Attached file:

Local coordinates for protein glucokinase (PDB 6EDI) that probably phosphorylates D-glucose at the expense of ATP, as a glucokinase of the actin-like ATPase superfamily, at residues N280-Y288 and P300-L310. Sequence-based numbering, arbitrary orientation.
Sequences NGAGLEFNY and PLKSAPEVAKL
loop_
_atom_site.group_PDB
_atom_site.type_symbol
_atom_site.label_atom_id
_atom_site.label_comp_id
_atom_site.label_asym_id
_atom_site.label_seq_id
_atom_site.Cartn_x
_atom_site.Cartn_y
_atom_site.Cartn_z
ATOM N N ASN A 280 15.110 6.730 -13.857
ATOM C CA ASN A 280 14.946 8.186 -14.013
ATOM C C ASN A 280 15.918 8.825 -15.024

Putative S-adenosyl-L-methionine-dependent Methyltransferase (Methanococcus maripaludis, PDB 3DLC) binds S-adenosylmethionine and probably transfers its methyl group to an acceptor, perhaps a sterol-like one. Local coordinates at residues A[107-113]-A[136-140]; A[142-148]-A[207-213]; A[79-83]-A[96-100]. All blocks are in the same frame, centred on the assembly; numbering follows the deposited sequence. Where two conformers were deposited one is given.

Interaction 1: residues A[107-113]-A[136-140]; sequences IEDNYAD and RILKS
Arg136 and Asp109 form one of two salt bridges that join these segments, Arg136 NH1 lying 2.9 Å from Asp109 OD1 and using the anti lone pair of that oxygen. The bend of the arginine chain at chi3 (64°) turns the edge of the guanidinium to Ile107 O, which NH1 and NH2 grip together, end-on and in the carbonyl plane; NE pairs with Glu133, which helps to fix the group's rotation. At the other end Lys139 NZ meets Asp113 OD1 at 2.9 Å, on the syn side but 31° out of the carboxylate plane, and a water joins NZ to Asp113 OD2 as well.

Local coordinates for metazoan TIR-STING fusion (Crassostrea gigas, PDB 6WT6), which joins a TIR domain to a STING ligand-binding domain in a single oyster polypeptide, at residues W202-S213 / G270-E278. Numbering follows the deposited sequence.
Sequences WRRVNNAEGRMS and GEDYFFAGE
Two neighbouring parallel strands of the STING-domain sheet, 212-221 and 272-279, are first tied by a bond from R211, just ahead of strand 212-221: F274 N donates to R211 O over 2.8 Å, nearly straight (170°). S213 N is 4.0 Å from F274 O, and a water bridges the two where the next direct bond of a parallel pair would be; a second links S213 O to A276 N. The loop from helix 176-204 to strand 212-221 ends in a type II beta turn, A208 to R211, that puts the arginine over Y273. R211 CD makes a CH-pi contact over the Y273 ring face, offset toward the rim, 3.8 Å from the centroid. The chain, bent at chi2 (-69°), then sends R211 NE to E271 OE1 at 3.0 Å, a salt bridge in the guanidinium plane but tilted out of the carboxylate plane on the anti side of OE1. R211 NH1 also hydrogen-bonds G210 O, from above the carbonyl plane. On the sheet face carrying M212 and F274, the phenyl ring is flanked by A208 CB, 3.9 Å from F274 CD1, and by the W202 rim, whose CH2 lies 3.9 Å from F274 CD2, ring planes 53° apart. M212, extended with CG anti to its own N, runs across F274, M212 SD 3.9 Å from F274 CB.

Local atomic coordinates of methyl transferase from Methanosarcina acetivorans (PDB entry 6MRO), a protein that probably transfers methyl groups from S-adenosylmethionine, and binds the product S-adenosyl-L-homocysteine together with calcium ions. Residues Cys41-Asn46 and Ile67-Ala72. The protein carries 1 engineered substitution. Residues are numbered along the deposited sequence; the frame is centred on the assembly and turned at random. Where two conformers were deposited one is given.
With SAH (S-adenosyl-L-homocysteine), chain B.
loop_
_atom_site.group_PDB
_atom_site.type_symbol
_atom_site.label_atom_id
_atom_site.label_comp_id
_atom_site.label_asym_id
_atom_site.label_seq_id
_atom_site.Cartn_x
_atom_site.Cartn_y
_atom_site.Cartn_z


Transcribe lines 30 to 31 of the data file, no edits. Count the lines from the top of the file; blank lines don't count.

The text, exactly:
_atom_site.label_seq_id
_atom_site.Cartn_x